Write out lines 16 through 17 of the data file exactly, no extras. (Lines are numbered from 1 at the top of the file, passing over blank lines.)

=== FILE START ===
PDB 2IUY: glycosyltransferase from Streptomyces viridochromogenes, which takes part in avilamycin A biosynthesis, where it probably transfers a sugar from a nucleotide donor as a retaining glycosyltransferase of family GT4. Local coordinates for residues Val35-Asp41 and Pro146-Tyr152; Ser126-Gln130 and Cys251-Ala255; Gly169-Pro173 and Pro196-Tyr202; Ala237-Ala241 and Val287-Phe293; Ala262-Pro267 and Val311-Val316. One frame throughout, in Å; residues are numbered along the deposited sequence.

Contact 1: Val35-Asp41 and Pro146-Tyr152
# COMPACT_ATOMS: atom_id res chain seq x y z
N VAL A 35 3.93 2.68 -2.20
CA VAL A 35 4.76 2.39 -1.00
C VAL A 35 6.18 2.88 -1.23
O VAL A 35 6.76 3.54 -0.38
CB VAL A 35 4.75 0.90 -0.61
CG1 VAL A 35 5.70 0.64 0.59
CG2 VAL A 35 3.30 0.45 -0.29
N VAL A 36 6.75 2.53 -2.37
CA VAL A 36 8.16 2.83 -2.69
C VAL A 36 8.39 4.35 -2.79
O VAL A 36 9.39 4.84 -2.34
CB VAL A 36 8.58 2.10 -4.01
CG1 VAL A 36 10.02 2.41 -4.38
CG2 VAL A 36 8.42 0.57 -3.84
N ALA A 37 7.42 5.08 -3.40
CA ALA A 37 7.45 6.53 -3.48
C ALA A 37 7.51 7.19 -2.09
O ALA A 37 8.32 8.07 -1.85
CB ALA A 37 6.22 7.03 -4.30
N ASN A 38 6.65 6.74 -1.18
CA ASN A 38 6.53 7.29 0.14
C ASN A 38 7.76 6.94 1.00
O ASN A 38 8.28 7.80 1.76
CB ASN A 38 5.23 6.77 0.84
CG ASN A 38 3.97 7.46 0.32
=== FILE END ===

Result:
CG1 VAL A 36 10.02 2.41 -4.38
CG2 VAL A 36 8.42 0.57 -3.84